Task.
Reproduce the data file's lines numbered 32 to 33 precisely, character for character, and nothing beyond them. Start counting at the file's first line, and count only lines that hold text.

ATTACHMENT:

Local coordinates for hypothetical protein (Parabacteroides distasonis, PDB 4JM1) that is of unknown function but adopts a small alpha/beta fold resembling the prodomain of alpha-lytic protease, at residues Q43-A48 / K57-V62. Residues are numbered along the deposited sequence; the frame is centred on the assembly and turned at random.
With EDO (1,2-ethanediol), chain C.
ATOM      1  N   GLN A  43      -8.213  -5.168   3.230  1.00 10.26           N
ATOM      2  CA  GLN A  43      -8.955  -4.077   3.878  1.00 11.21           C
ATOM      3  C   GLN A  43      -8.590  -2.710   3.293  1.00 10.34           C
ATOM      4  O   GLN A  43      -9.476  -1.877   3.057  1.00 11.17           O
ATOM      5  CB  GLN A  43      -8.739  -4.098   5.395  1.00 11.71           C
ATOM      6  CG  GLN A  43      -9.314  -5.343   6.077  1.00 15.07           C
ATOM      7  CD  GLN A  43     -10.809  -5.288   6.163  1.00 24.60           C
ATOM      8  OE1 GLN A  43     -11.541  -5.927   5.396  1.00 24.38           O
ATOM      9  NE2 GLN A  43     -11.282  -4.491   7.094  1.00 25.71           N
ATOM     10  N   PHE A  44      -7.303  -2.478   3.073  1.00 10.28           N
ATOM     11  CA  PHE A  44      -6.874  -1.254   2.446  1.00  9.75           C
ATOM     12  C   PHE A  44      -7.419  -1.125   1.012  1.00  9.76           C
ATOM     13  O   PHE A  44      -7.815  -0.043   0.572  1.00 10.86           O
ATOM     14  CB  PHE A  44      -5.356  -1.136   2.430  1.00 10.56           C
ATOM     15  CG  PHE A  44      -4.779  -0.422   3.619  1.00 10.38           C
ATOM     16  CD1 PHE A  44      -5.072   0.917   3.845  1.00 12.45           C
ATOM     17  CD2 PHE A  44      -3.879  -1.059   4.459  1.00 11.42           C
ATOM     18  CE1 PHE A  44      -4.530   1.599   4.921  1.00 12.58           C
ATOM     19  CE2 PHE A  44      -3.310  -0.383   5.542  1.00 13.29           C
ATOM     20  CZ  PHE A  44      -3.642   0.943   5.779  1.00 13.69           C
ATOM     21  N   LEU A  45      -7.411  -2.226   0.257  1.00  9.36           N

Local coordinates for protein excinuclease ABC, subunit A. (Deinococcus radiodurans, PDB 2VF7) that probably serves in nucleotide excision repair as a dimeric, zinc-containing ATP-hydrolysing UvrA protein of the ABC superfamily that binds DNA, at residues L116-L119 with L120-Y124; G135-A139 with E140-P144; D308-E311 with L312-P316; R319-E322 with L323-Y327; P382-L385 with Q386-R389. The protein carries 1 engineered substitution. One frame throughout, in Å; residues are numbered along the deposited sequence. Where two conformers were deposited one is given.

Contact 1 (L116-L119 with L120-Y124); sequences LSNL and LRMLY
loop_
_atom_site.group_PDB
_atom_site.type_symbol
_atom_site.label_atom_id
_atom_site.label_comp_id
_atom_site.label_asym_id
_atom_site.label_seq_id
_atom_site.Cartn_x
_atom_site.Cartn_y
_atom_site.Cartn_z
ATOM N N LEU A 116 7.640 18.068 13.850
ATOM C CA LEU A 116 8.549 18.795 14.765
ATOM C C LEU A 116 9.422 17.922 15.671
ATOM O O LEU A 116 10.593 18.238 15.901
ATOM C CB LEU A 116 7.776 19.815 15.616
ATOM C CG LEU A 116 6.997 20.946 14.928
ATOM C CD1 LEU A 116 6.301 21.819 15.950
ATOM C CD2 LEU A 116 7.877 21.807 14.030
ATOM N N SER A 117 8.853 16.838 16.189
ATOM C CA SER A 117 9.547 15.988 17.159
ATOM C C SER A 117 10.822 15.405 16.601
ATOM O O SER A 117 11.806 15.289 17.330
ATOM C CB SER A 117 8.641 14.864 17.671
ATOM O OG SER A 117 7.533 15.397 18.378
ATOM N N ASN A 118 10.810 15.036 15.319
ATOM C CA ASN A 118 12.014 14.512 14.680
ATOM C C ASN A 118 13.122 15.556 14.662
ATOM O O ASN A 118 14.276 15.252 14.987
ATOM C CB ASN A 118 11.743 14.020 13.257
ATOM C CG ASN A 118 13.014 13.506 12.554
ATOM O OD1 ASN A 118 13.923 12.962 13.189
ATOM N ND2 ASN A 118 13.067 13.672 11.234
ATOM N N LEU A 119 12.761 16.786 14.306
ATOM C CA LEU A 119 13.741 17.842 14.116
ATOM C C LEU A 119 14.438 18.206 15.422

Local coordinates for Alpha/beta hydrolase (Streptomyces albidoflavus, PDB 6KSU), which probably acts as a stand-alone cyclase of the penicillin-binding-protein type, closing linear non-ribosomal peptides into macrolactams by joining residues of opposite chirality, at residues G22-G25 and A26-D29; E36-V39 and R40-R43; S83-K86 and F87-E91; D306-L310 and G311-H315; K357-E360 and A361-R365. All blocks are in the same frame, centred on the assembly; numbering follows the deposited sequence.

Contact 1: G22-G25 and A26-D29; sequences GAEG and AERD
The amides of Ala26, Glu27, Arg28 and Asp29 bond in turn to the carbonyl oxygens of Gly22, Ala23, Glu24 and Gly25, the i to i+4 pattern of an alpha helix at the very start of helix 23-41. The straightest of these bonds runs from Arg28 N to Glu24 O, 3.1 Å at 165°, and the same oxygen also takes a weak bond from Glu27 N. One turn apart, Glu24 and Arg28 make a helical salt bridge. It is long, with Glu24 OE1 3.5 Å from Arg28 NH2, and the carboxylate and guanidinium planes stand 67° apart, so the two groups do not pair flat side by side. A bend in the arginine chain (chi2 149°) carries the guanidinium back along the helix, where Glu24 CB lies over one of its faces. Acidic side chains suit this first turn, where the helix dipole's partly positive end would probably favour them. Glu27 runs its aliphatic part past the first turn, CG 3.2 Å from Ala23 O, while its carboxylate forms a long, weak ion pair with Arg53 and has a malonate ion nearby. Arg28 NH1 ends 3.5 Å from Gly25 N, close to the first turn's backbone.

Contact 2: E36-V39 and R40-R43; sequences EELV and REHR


_atom_site.label_seq_id
_atom_site.Cartn_x